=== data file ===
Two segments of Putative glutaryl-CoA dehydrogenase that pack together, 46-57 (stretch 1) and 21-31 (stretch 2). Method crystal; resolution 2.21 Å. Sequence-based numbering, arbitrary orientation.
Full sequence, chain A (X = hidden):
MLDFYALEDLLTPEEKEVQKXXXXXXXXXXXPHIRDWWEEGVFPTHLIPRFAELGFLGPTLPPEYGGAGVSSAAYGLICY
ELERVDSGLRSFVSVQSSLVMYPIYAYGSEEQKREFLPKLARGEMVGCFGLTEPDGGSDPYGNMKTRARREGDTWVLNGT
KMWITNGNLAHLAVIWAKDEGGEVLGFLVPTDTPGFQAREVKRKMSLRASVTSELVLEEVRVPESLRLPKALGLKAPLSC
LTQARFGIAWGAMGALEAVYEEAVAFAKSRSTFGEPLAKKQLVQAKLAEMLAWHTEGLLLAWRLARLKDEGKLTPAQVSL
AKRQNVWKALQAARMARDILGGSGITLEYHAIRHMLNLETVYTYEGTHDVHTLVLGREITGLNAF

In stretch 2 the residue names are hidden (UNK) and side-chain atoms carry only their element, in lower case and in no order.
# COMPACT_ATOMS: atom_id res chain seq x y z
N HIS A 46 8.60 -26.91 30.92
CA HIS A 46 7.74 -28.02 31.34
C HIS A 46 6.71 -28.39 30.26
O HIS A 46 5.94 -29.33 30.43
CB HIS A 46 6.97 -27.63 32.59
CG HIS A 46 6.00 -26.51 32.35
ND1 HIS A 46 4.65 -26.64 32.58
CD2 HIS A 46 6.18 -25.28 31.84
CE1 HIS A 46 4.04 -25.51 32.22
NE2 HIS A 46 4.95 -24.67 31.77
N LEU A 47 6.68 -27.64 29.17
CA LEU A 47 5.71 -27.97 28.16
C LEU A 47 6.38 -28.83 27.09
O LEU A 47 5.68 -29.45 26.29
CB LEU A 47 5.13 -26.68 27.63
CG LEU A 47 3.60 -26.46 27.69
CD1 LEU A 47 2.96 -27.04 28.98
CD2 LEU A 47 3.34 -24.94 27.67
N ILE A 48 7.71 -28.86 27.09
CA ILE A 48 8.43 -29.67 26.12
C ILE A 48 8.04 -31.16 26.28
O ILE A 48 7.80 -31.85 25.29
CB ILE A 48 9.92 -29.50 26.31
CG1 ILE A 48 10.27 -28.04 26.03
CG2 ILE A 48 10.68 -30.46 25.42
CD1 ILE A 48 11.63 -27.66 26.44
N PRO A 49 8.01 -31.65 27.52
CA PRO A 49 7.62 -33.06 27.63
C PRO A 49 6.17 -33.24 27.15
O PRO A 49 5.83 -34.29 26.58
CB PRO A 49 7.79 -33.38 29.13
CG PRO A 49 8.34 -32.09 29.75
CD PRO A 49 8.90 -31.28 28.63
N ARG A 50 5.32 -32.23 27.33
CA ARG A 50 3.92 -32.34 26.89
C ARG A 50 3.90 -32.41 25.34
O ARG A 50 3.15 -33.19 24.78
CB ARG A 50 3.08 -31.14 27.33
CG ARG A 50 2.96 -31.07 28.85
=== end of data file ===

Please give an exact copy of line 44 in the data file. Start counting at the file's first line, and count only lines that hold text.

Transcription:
CA ARG A 50 3.92 -32.34 26.89